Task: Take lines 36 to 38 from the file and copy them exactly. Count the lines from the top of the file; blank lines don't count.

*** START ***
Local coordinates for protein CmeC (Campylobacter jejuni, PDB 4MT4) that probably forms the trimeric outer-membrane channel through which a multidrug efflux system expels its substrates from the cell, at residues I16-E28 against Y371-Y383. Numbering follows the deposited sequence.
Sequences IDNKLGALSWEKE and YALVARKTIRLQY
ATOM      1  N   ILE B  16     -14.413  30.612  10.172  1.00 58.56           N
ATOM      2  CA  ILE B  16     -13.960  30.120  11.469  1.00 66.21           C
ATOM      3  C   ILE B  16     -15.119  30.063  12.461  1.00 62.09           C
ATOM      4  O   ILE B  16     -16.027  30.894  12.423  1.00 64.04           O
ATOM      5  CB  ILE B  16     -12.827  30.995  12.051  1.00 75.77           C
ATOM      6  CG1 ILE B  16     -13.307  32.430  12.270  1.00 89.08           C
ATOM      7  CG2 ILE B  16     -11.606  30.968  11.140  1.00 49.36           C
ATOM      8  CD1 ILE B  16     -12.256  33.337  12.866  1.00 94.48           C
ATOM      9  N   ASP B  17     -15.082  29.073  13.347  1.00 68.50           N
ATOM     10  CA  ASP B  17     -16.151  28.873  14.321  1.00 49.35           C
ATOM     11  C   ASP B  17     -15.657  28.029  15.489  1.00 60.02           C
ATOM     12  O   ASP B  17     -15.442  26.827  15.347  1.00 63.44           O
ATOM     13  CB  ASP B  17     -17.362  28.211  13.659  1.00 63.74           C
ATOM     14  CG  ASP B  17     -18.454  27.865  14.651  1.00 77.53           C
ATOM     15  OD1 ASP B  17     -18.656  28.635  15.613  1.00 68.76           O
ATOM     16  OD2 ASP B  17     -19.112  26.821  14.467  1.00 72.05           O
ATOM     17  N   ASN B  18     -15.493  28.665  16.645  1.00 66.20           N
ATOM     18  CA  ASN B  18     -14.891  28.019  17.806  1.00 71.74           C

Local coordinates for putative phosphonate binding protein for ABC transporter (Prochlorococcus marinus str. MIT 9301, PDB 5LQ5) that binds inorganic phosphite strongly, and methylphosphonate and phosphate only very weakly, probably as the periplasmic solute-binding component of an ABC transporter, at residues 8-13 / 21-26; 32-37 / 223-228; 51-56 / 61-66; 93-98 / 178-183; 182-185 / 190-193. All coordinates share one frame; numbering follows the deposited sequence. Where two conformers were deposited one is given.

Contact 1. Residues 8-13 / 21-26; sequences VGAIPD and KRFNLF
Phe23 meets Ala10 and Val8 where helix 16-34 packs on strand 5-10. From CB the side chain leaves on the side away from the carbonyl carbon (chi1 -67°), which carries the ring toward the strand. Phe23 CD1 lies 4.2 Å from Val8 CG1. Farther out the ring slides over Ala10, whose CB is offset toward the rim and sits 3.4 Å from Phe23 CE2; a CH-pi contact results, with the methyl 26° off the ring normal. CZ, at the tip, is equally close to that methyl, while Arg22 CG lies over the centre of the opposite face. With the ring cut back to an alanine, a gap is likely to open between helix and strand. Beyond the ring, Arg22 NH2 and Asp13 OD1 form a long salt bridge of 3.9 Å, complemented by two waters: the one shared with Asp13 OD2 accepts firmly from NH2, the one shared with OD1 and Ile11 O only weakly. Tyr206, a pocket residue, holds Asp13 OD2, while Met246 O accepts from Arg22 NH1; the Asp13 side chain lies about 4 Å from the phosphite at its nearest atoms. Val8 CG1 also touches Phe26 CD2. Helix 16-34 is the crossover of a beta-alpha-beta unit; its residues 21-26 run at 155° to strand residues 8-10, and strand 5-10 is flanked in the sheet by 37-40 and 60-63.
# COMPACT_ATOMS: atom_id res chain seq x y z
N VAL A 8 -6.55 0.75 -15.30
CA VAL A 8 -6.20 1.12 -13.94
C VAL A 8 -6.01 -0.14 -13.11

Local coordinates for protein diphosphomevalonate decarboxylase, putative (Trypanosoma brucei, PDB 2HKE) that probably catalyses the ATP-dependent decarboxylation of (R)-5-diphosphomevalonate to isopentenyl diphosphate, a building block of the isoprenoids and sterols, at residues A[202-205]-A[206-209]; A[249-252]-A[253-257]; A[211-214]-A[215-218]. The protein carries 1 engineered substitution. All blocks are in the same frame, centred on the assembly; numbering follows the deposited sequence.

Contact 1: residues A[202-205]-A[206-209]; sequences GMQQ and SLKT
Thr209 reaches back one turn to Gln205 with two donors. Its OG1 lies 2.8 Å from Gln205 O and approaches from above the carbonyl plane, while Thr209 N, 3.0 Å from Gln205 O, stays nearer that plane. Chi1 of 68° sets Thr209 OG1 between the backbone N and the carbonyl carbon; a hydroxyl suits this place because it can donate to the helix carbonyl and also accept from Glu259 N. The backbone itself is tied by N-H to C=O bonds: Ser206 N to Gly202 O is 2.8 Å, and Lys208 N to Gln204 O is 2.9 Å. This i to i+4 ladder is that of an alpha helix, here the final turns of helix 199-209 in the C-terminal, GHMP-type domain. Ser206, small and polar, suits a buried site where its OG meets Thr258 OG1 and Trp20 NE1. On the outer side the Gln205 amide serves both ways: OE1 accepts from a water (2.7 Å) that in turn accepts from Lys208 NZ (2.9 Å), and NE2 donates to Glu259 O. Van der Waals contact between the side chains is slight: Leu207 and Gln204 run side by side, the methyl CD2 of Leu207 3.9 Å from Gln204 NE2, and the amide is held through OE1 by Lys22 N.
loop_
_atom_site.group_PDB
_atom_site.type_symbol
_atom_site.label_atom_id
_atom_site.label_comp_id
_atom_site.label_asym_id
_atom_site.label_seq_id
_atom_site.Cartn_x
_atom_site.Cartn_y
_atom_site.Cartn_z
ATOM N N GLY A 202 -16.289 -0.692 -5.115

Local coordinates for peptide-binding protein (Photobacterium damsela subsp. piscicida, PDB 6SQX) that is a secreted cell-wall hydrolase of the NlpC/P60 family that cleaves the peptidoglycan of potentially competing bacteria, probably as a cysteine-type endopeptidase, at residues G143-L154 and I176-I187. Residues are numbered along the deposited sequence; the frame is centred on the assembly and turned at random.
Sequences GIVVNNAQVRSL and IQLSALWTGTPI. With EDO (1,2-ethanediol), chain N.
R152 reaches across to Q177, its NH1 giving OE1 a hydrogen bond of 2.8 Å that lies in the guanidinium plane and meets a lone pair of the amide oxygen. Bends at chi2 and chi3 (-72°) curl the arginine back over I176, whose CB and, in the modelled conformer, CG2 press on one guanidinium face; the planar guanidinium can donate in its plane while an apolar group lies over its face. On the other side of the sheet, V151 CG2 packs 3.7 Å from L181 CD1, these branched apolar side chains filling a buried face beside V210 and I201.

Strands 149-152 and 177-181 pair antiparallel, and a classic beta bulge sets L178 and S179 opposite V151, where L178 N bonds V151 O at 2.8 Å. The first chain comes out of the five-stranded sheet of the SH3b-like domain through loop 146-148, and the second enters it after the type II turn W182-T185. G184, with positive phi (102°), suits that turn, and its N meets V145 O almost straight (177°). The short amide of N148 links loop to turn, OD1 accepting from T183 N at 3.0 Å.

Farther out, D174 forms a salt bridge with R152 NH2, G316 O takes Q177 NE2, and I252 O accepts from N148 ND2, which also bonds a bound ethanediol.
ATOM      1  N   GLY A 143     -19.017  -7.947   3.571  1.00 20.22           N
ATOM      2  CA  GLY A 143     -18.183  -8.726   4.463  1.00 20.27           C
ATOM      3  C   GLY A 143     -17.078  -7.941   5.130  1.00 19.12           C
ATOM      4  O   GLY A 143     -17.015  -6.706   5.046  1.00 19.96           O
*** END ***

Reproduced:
_atom_site.label_asym_id
_atom_site.label_seq_id
_atom_site.Cartn_x